The analog INS of the F-14 tends to drift surprisingly fast, especially when pulling some Gs. There are a number of ways to re-align the INS and to update the aircraft position, one of which is by means of the TACAN.
This article goes into the details of the Visual update.
The procedure, per se, is quite straightforward. From the manual:
To perform a visual fix, fly over a prestored waypoint and press the VIS FIX button. Estimate your timing, because the aircraft nose and fuselage can obscure the fix point during overflight. It is also difficult to estimate when directly overhead a waypoint if the aircraft altitude is greater than 10.000 feet. The delta for the visual fix is displayed on the TID. Enter the delta by pressing FIX ENABLE.
- Hook desired update point (WAY PT, HB, IP, etc.).
- Select NAV category on CAP.
- Overfly the selected prestored point and when over the point, depress the VIS FIX button on the cap.
- If the delta is not satisfactory, press VIS FIX again to clear the delta and repeat from step 1.
- If a satisfactory delta is displayed, depress the FIX ENABLE button; this causes the delta correction of own-aircraft position to be inserted into the computer.
This method is much simpler than the TACAN Fix: there are no considerations about the Magnetic Variation or the distance from the TACAN station. On the other hand, the outcome heavily depends on how precisely the crew can fly over a defined point.
Choosing the waypoint
This issue is similar to the main problem of the CPTR IP delivery: how to get an easily identifiable point, both visually and on the F10 map (or other source of precise latlong coordinates)?
A simple option and a good introductory exercise is the visual fix over an airfield. Although sometimes redundant due to the presence of TACAN stations, it’s a very handy exercise to get the crew up to speed with the procedure. I usually fly over the runway perpendicularly to it, so it’s fairly easy when the F-14 is over the runway by using the wings as reference (both mag and true direction of the runway are available from any airdrom chart). The same concept can be applied to any fairly straight main road.
When using other ground features or peculiar buildings as waypoints, the problem is understanding when the aircraft is exactly above such point. A good practice is flying over the waypoint, look for a reference point at 090°/270° (or other easily notable angle) and do a dry-run to visually capture the position of the reference. Then do another pass and when the reference is in the correct position, update the aircraft position.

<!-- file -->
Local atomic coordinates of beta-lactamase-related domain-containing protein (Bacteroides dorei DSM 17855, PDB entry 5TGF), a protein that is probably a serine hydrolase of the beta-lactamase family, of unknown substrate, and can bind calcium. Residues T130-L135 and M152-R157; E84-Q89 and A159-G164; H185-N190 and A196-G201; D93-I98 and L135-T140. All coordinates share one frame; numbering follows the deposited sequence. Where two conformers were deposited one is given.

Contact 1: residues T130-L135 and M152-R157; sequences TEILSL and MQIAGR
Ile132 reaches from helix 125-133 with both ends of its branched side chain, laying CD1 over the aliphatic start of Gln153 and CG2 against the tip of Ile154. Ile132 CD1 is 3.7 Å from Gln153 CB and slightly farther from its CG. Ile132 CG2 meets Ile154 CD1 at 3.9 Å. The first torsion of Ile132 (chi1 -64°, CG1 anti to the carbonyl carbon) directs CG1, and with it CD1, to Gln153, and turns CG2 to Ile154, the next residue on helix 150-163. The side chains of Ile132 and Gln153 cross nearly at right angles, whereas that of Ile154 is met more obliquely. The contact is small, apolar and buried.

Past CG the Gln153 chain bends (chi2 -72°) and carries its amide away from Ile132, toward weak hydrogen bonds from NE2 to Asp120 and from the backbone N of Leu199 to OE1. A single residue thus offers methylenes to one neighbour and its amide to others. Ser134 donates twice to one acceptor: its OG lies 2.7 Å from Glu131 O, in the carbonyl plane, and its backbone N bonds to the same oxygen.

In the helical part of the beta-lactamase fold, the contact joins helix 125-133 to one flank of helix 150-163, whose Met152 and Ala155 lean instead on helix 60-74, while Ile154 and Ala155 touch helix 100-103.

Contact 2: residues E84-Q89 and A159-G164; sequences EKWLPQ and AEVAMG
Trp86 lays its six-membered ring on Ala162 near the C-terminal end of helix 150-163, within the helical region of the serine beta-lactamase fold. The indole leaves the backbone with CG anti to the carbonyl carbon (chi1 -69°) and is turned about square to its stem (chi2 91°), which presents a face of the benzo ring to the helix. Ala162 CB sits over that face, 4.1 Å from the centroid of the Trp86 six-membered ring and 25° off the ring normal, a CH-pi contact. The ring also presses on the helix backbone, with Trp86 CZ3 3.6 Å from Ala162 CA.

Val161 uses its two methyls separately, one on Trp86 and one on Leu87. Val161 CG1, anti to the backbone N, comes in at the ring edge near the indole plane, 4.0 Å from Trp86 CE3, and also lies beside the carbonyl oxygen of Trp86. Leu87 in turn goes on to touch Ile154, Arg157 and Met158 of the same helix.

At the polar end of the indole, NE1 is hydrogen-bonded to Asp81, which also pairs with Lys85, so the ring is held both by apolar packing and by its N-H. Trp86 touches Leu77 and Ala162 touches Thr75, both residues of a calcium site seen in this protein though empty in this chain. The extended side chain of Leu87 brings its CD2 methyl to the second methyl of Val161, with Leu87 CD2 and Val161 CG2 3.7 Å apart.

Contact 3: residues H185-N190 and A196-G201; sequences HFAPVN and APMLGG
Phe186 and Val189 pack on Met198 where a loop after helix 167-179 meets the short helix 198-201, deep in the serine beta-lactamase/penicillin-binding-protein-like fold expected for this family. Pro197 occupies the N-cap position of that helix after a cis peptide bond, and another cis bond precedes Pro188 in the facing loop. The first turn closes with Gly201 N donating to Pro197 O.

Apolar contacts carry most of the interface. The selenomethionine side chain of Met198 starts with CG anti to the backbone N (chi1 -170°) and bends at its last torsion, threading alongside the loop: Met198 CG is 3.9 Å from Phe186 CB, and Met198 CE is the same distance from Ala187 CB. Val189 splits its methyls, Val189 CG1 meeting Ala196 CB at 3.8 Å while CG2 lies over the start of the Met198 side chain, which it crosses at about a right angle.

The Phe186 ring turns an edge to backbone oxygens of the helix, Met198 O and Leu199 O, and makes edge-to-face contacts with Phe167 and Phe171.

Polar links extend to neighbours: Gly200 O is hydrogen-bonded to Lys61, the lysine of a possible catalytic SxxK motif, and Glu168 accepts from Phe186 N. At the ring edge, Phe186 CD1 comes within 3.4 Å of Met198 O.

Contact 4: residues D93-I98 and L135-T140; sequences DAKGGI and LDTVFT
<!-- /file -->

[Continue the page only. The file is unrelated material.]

If the reference waypoint is hard to spot (better if it’s not!), try using the TCS. Although fairly limited, it can be very useful to adjust the heading.
I created a waypoint in the of the eastern peninsula and my goal is using the northern peninsula as reference point. I created the waypoint approximately 180° from my reference point, therefore by flying east-west, I should have the reference at 3′.
This is a screenshot of the moment I updated the aircraft position. In order to have the same point of view during both the dry-run and the alignment run, I kept the air intake fairly aligned with the IFF panel and used the area between the Flares Salvo and the AN/ALE-39 as “marker”.
This is the view from the F10 map. I missed my waypoint by a couple millimeters (in the picture – the waypoint was a little bit more to the west) but I was quite happy anyway. I also measured the distance between the aircraft and the end of the peninsula to provide a quick visual scale of the map. As you can see, that value is only 0.05nm so the Visual Update in this case has been quite successful.
Keep in mind that the F-14B INS is not a “JDAM-precise” tool, so don’t try to be precise down to a millilitre because it’s pointless. Nevertheless, even if this method is not very accurate, it can fairly quickly solve the problem of a badly drifted INS.
A couple of notes
- The waypoint should be created as usual and the necessary data can be found in the F10 map;
- When dealing with heading & bearing, remember to compensate for the magnetic variation;
- The Pilot can increase the chances of success by flying fairly low (in the screenshot above I was approximately 1500ft AGL) and slow, in order to give the RIO a little bit more to fix the reference;
- The Pilot should also be an active part of the process, suggesting visual references and locations for the waypoint. After all, he has to fly there.
Unfortunately the F-14B doesn’t come with an onboard GPS.. usually. The next article about the INS will cover a couple of “unorthodox” ways of updating the aircraft position, on top of other INS Fix methods.